“Candidate 240099!” announced the lady. I glanced at my receipt, you wouldn’t believe what I saw: 2-4-0-0-9-9. The first question that arose: Why me? Why not candidate 140066? Among the 100 students seated there why was I the first? My feet tingled, and my vision disfigured as if I were looking through a fisheye lens.
As I queasily walked towards the examination room, a trail of uneasy thoughts kept lingering in my mind: Why did I even sign up for the Trinity Drama and Speech exam? I should be sitting in my math class because that’s what I am good at- everything is black or white. However, in drama, there is violet, blue, green, yellow, and red!! How would the audience interpret my body language and facial expression? I wish it was as easy as reading a piece of paper, but no, I had to breathe life into an anecdotal character. I hope they like the character I had chosen -‘The Pig’ by Roald Dahl- as I had sacrificed several lunch breaks to construct character sketches, train in voice modulation and learn the dramatic pauses required.
The door opened, and I was requested to position myself at the center. As I opened my mouth, no words came out, my cheeks glowed fiercely, and my mouth turned to sandpaper- coarse and dry. I closed my eyes and recalled the number of times I had practiced the piece in front of my parents. I took a deep breath and drank a sip of water to jolt my senses back into action. Words gradually escaped my mouth and with every line, my face returned to normal as I gained confidence. Before I even knew it, I was so deep into the character that I had lost track of my surroundings. When I looked up, I noticed a wide smile spread across the examiner’s face and that’s when I knew my hard work had paid off. It was my first victory in the field of drama, and I couldn’t be happier.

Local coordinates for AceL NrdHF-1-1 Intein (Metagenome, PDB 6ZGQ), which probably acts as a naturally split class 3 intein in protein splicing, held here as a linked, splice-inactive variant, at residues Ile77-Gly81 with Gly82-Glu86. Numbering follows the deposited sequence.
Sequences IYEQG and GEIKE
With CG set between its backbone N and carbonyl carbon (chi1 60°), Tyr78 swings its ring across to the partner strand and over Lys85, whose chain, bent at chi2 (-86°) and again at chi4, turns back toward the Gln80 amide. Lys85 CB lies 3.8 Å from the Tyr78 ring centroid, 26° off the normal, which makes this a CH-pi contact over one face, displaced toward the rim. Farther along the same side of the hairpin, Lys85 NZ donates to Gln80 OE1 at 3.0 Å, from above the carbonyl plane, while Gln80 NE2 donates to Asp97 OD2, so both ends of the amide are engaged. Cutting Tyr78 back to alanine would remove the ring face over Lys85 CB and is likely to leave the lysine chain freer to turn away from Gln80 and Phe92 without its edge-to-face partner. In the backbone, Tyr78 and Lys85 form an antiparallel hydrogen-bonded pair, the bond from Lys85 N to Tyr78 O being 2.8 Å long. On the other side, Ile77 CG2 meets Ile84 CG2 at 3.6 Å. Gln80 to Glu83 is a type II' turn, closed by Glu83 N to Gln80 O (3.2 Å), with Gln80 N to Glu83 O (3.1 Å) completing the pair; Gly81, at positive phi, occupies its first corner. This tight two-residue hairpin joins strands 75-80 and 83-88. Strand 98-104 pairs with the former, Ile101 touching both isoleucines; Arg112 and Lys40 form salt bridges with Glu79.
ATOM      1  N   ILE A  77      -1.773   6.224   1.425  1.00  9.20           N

I wasn’t just happy because I got a distinction, but also because I got to learn so much about myself- it’s truly a medium of self-discovery. Playing a different character allowed me to live in someone else’s shoes and understand their perspective better. I learned to become a critical consumer rather than a passive viewer, providing a platform to connect not only with myself but with others. My confidence boosted, and I became a more enthusiastic learner, began to raise my hand in classes as I had finally learned how to question things and express myself. I took part in debates and musicals- wherein with every experience, I learnt a new thing about myself.
I wanted to share my experience and passion for drama with others. Hence, after years of drama training, I decided to teach and prepare underprivileged children for the Drama exam hoping that they too could discover themselves through the same journey. The next ‘candidate 240099’ was in the making!